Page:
Color temperature and Correlated Color Temperature (CCT) describe the warm or cool appearance of white light. Color temperature refers to white chromaticities (color points) that are technically on what is called the blackbody curve on a scientific diagram. CCT uses the nearest color temperature to describe chromaticities that are actually above or below that curve. Both are communicated using the kelvin (K).
Contrary to many people’s intuitive reaction, the higher the color temperature, the “cooler” the light, and vice versa: the lower the temperature, the “warmer” the light. To keep things straight, think of the color of a flame. A flame in a wood-burning fire is reddish-orange, but the hotter flame from a natural gas burner is blue.
While visual appearance is relative, generally lights with CCTs below 3500 K are considered “warm” and lights with CCTs approaching or greater than 5000 K are considered “cool.” Shortly after sunrise and shortly before sunset, the color temperature of sunlight is typically around 2000-3000 K. Noon sunlight is typically around 5000 K, and daylight CCTs can be much higher. Light sensors like the Echoflex Correlated Color Temperature Photo Sensor will measure not just the intensity of light, but the CCT value of light as well, allowing human-centric lighting systems to adjust the color temperature of the white light its fixtures are emitting.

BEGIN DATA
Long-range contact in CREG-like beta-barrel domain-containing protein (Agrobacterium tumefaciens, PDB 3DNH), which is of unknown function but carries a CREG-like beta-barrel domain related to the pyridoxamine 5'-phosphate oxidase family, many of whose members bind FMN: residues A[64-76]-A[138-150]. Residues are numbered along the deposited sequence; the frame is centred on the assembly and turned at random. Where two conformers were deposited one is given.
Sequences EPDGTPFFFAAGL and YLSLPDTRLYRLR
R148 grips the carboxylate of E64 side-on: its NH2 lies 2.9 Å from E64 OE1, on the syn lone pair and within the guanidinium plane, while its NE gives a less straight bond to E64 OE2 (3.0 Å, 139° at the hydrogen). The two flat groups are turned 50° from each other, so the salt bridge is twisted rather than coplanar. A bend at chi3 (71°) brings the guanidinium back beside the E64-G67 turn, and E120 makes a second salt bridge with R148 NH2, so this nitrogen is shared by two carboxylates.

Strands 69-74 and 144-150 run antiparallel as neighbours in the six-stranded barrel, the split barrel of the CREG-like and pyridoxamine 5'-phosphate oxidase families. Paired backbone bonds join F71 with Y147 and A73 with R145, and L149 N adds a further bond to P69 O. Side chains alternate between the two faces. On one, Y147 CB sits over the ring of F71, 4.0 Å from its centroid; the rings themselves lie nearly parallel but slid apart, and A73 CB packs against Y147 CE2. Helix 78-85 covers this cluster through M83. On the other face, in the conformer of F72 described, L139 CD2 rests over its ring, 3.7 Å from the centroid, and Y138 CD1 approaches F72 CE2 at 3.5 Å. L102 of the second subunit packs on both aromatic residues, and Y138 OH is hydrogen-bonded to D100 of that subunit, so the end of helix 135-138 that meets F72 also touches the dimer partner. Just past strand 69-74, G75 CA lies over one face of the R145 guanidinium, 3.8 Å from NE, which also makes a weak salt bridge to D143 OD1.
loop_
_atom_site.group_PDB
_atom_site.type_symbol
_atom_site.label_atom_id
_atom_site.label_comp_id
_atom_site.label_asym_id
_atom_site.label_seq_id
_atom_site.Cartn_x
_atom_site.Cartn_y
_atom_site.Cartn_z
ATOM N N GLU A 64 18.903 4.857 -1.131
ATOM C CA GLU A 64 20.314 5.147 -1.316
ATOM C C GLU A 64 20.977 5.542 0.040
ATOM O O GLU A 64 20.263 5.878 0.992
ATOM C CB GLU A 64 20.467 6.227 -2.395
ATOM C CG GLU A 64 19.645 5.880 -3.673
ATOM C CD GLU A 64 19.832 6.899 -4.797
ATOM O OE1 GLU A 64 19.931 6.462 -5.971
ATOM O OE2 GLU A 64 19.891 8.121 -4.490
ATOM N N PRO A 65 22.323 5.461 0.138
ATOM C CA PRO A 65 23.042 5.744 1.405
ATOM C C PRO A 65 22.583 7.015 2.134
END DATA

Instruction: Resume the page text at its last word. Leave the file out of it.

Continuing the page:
Read more about color temperature and CCT on ETC’s blog in our posts LED FAQs (Part 4): Color Temperature and LED FAQs (Part 5): CCT.